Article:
In the late summer of 1822 in Bordentown New Jersey, USA. , two influential women – Charlotte Bonaparte and Louisa Adams – crossed paths. In the weeks that followed, these two women were to become well-acquainted and spent much time in each other’s company. With remarkable serendipity, both Charlotte and Louisa wrote independently of their time spent together in the form of diary entries and letters. Whilst the letters of Louisa Adams have been in the public domain for some time, Charlotte Bonaparte’s diary entries are a relatively recent discovery, and this is the first time that these two parallel accounts of the same events have been placed side-by-side.Charlotte’s diary can be found at the Fondazione Primoli, in Rome, Italy, whilst Louisa’s correspondence has been digitised by the American National Archives and is available freely online. For a detailed account on Louisa Adams see Shannon Selin “Louisa Adams, social charmer” and When Louisa Adams met Joseph Bonaparte.
Charlotte-Napoléone Bonaparte (1802-1839) was born at Mortefontaine, her father’s estate and country house situated to the north of Paris. She was the younger daughter of Joseph Bonaparte, King of Spain and Naples and Julie Clary, born into an extremely wealthy merchant family from Marseilles. Charlotte-Napoléone was named for her paternal grandfather, Charles Bonaparte and world-famous uncle, Napoleon I. The young Princess spent the majority of her happy childhood living in luxury at Mortefontaine, where she was mostly brought up by her mother, unusually for somebody of her status at the time. Aside from three months spent in Naples in 1808, Charlotte, along with her mother and sister, Zénaïde, never lived with her father, but stayed at home in France. However, Charlotte’s peaceful childhood was to be changed forever by Napoleon’s abdication and exile in 1814. Charlotte and her family briefly took refuge in Switzerland, before returning to the French capital upon Napoleon’s return to Paris after the Elban episode. At the conclusion of the Hundred Days, Joseph left immediately for America, whilst Julie remained in Paris with the girls, having obtained dispensation to stay on the grounds of ill health. After one year however, Julie and her daughters were forced into exile. They arrived in Frankfurt in 1816, where they spent four unhappy years; Charlotte later described the city in a letter to a friend as “unbearable”. Julie eventually decided to move her family to Brussels, supposedly for health reasons. The Belgian city seemed to suit Charlotte much better than Frankfurt, and she enjoyed its “cultural vivacity”, as well as the presence of many other French exiles, including the painter Jacques-Louis David, with whom the artistically gifted Princess studied. In 1821, at the age of eighteen, Charlotte left Brussels to join her father in America. She docked in Philadelphia on 21 December 1821, after a stormy voyage, before travelling on to her father’s New Jersey estate, Point Breeze.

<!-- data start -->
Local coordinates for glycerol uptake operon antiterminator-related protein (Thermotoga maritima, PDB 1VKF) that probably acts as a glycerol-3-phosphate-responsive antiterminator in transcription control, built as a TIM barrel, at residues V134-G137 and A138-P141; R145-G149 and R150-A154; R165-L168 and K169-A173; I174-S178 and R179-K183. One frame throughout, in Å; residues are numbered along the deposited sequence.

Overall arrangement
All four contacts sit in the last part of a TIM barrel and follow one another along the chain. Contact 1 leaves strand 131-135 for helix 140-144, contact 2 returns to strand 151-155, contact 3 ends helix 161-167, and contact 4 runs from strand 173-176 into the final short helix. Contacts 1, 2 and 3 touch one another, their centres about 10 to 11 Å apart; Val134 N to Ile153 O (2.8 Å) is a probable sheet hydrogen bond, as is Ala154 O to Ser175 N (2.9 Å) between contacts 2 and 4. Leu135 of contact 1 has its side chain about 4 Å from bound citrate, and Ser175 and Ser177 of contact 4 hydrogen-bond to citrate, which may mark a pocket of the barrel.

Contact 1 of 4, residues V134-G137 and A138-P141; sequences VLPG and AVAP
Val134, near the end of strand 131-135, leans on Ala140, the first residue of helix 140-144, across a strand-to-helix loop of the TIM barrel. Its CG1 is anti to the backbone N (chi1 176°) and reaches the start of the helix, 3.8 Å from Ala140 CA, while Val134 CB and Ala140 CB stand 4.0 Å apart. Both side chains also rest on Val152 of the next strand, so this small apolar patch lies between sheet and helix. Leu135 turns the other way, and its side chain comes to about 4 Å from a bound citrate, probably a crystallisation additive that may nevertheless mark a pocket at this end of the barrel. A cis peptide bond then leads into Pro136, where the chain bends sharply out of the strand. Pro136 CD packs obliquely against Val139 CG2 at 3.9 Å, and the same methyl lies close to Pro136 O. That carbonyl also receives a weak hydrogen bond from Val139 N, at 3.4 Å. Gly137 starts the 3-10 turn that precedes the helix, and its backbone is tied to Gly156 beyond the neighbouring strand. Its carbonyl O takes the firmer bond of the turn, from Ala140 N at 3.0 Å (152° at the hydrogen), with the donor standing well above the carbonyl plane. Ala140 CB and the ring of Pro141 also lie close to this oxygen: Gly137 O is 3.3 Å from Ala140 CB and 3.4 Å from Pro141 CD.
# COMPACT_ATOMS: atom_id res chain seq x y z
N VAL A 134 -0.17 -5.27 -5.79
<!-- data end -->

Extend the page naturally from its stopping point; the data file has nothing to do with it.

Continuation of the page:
Throughout her stay in America, Charlotte had the opportunity, through her father, to meet many distinguished people, including diplomats, politicians and socialites. In September 1822, almost a year after her arrival, she would make the acquaintance of one of America’s most influential women at the time, Louisa Adams.
Louisa Adams (1775-1852) was the London-born and Paris-educated wife of John Quincy Adams, who in 1822 was the American Secretary of State. Louisa was cosmopolitan, and renowned in American society circles for her social skills and varied accomplishments, which she had refined through years spent as a diplomat’s wife in Berlin, St Petersburg and London. As the daughter of an American diplomat and an English mother who had spent time in France, where her family took refuge during the American Revolution, Louisa spoke French like a native.